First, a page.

Alexander Mojica – The BA guys have been high on Mojica for the last two years. He’s 31st in their ranks, 35th for us, and 45th for FanGraphs.

Roansy Contreras – While we had the low rank on Contreras, BA was on the higher end. Their rank of 13th wasn’t too extreme over the #15 spot from FanGraphs.

LOWER THAN THE REST

Sammy Siani – BA had Siani ranked 32nd, making them the only outlet to rank him outside of the top 30. That’s not a huge departure from the 26 ranking from both us and FanGraphs. I had Siani ranked right behind Jared Jones in my original submission. Jones moved up from that spot, while Siani fell about 10 spots.

Jared Oliva – BA had him 26th, which again isn’t a large departure from everyone else. We had him 21st and FanGraphs had him 19th.

Travis Swaggerty – I ranked Swaggerty lower than FanGraphs and MLB, who each had him inside the top ten. I had Swaggerty at 11 in my list to BA, so he dropped a few spots after the trades and their own edits. We ended up dropping him to 12th. We both dropped him one spot for Miguel Yajure, but BA put Hudson Head and Roansy Contreras ahead of Swaggerty. All of those moves came after my rankings were submitted.

FanGraphs

HIGHER THAN THE REST

Austin Roberts – This was probably the most surprising to me. FanGraphs had Roberts as the 33rd best prospect in the system. We have him graded a 30 FV prospect, with the upside of a reliever, and outside of the top 60. BA and MLB didn’t have him in the top 30.

Maikol Escotto – This is another massive difference. Escotto is a young, projectable shortstop, and FanGraphs had him ranked 13th in the system. I can’t argue it. We put Shalin Polanco 13th, and we had discussions about Escotto in one of the final spots where they graded Polanco. I think you could make an argument to dream on either player, but stuff like this on both sides makes me think there’s something with ranking such young, high-beta guys that could be improved upon.

Rodolfo Nolasco – FanGraphs had Nolasco ranked 18th, while he was just outside of the top 30 in our rankings and in BA. He’s one of my sleepers, so I fully support this ranking.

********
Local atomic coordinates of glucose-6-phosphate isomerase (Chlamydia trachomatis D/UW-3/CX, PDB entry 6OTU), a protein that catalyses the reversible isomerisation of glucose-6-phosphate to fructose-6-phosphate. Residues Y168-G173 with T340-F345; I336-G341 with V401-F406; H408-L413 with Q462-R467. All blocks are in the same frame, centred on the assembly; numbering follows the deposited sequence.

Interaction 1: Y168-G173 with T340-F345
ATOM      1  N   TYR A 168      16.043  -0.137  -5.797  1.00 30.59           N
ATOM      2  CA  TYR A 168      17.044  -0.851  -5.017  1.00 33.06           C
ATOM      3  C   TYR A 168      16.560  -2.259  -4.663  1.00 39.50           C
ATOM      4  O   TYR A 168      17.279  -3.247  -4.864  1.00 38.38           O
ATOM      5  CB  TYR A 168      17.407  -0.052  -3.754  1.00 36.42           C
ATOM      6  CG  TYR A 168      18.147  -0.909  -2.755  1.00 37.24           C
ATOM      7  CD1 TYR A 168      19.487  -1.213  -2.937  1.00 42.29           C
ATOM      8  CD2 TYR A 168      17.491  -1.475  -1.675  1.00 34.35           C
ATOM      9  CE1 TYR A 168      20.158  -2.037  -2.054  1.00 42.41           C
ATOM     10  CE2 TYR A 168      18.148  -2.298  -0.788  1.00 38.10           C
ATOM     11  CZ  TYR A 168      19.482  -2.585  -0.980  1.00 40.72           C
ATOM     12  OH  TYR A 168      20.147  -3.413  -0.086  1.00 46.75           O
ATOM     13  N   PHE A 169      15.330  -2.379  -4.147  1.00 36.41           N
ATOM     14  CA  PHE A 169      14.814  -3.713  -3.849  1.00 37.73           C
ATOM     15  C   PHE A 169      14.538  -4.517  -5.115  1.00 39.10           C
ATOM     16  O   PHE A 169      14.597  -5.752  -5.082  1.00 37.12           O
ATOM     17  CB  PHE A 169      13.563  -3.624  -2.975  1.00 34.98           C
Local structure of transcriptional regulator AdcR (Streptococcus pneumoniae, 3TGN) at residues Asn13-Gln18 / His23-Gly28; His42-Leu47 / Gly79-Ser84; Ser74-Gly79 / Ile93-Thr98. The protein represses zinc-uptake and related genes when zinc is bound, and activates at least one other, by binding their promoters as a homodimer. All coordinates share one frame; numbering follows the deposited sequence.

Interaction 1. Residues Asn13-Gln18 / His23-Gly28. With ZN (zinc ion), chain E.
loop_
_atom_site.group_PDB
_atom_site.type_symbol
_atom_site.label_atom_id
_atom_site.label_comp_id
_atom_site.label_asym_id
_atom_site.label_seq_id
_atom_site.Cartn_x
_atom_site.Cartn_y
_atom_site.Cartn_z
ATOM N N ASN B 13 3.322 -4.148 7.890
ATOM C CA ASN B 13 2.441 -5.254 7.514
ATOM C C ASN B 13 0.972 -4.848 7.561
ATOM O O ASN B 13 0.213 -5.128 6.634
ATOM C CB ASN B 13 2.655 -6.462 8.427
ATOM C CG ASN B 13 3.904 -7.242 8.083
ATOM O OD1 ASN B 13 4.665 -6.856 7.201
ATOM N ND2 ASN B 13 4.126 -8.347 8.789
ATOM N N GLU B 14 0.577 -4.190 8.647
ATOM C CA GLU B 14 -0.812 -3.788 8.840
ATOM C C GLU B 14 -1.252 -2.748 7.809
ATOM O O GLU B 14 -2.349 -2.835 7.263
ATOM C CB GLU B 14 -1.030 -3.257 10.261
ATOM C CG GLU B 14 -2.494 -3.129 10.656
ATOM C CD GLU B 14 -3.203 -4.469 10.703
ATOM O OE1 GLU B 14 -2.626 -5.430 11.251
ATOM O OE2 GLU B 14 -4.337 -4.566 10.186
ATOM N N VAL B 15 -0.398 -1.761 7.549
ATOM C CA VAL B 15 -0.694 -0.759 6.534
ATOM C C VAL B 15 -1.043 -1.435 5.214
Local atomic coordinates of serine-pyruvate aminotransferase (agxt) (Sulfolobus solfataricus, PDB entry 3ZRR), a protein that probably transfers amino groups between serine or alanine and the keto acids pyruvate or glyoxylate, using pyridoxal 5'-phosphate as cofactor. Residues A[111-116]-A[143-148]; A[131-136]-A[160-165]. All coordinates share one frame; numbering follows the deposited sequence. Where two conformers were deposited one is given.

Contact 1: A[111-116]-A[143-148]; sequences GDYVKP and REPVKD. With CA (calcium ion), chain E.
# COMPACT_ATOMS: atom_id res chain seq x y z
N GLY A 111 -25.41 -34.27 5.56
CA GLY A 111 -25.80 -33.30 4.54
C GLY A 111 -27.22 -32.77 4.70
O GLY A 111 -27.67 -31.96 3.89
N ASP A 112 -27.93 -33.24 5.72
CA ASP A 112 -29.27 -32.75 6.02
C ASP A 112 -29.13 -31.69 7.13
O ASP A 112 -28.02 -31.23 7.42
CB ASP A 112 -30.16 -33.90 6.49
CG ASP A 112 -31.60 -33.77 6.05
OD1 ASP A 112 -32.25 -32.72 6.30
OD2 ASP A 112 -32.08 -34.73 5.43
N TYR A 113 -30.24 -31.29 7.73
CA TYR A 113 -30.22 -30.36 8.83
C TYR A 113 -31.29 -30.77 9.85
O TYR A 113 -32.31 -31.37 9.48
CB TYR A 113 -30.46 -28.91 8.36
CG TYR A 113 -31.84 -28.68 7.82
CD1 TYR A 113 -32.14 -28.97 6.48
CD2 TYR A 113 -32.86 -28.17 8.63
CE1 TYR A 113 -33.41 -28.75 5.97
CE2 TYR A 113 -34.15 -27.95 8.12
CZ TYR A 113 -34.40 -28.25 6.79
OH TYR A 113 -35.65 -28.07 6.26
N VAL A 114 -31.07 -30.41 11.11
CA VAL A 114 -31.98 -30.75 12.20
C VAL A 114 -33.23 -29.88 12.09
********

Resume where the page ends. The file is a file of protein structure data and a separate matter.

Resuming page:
Canaan Smith-Njigba – While we were the low ones, having Smith-Njigba at 40, FanGraphs was the highest, having him at 16. He’s ranked 26/27 from MLB/BA.

Tahnaj Thomas – FanGraphs is typically aggressive with younger, higher upside guys, as seen above. In this case, they’ve got Thomas ranked 4th overall. I previously thought we were the aggressive ones on Thomas, ranking him 7th.

LOWER THAN THE REST

Braxton Ashcraft – Everyone else had Ashcraft ranked 18-23, while FanGraphs had him 44. They also had a much lower grade on him, giving him a 35, which was lower than the 45 from the other three outlets.

Eddy Yean – I was surprised to see they were lowest on Yean, but maybe that’s because he’s one of my favorite sleepers from the new trades. They had him 25th, the only ones outside of the top 20.

Max Kranick – FanGraphs had Kranick ranked 38th, which was the only one outside of the top 30. He was in the 27-30 range everywhere else, so this isn’t a huge drop.

Wil Crowe – Another not-so-huge drop where FanGraphs has Crowe at 30, and everyone else has him 20-24.

Carmen Mlodzinski – He was in the 10-12 range from the other three outlets, and ranked 14th by FanGraphs. Interesting that the players they were lowest on were all right-handed pitchers. Two others who just missed this list: Cody Bolton and Michael Burrows.

MLB Pipeline

HIGHER THAN THE REST

Sammy Siani – Pipeline has Siani ranked 11th, while he’s 26-32 range elsewhere.

Eddy Yean – Yean joined the Pipeline rankings at #8, while going 17-25 elsewhere. I can support this aggressive push, although I think it’s early. It’s a similar situation to what I referenced earlier with Polanco and Escotto.

Jared Oliva – Pipeline has him 12th, while everyone else has him 19-26. They also have the highest grade on Travis Swaggerty, and tied for the highest on Hudson Head.

LOWER THAN THE REST

Tahnaj Thomas – Pipeline has Thomas ranked 18th overall, while he’s in the 4-8 range elsewhere. Looking at our rankings versus theirs, we’re basically switching spots for Thomas and Yean.

Mason Martin – They’ve got Martin ranked 25th, which is slightly lower than the two #21 rankings ahead of him.

Ji-Hwan Bae – Bae was ranked 9-11 by the other three outlets, and 15th by Pipeline.